3. Approval and Licensing Requirements for a Federal Branch or Agency (Revised § 28.12(a))

The proposed rule provided that, consistent with national treatment, and analogous to the national bank chartering process, the OCC would license a foreign bank's initial Federal branch or agency. However, while subsequent offices would require regulatory approval in accordance with applicable law, no additional license would be required for those subsequent establishments unless the additional office constitutes an expansion of activities in the U.S. (e.g., the foreign bank's license is for a limited Federal branch or an agency and the additional office would be a full-service branch).

One commenter praised this provision in the NPRM because it would reduce the burdens associated with the licensing process when a foreign bank is establishing additional Federal branches and agencies. Another commenter, however, thought that “[i]t may be possible to issue a single license to a foreign bank with branches and agencies in multiple states” but opposed the change on the basis of the same national treatment arguments as presented in connection with the change to 12 CFR 5.36. The commenter also was concerned about the OCC using the single licensing procedure to change substantive legal requirements.

We disagree with the national treatment arguments raised for the same reasons that we explained above when discussing the comments on our proposed change to 12 CFR 5.36.

Most important, however, is that the substantive legal requirements applicable to Federal branches and agencies are unaffected by permitting those entities to operate under a single license. As explained in the NPRM, “[t]his change in licensing procedures would not affect the substance of the OCC's regulatory and supervisory responsibilities. The OCC would Start Printed Page 70694continue to review and approve applications for additional offices in accordance with applicable law * * * and would continue to supervise these additional offices in the same manner as it [currently] does. * * *” 68 FR 19950 (April 23, 2003).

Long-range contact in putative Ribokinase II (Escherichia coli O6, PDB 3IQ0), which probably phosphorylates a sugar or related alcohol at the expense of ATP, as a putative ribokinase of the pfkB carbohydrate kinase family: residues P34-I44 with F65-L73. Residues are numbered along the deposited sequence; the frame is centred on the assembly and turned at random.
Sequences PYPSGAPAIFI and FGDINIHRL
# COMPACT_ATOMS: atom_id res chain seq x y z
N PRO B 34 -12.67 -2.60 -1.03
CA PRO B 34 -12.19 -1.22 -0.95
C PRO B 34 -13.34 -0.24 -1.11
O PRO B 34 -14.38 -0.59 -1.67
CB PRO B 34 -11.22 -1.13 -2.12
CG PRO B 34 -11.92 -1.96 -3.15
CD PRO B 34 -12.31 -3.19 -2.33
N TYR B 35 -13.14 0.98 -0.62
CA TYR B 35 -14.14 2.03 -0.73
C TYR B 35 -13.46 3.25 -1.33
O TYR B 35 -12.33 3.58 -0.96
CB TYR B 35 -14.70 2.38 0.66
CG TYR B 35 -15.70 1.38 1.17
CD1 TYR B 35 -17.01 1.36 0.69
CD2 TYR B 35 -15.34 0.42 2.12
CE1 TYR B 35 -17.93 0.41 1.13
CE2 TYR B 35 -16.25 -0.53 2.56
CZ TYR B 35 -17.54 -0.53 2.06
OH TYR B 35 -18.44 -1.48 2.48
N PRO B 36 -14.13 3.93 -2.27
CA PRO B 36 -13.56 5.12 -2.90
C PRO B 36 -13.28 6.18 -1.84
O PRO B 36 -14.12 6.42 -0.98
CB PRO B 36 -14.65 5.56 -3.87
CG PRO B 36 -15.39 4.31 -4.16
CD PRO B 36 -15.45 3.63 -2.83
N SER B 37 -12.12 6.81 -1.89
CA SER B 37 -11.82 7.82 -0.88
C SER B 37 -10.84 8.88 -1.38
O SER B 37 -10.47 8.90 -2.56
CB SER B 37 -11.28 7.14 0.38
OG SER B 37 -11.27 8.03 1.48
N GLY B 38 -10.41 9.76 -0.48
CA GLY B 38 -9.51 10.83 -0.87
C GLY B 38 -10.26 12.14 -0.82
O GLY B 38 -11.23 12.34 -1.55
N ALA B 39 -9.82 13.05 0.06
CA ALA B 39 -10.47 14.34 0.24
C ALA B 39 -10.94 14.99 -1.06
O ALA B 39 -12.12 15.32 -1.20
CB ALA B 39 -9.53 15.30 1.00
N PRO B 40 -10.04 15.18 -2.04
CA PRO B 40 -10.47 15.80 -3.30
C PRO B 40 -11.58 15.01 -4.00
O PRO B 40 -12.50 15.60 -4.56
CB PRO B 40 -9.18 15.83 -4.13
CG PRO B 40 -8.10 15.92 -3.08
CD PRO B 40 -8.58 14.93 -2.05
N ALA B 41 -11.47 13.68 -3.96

Therefore, the single licensing proposal is adopted without substantive modification but with one technical change. The final rule clarifies that the single license will be the method of licensing Federal branches and agencies after the effective date of the final rule. Foreign banks already operating in the United States with multiple Federal branches or agencies will have the option of converting to a single license or continuing to maintain multiple licenses for their offices, however.

4. CCS Requirements (Revised § 28.12(b)(5))

The proposal provided that the OCC generally would consider whether a foreign bank applicant is subject to comprehensive supervision on a consolidated basis by its home country supervisor (CCS) only in certain cases and may, in its discretion, consider it in other cases as deemed appropriate. Under the proposal, as required by statute, the OCC would apply the standards of CCS when acting on applications for interstate establishments. See 12 U.S.C. 3103(a)(3)(A). In connection with other applications to establish a Federal branch or agency, the OCC may consider CCS if necessary based on the circumstances of a particular case. This change in the OCC's rule would have no effect on the statutory requirement that the FRB make a CCS determination in connection with any application by a foreign bank to establish a U.S. office, as that requirement is interpreted by the FRB.

One commenter specifically supported this amendment to streamline the OCC's application procedures. No commenter opposed the change. Thus, the OCC is adopting this amendment as proposed.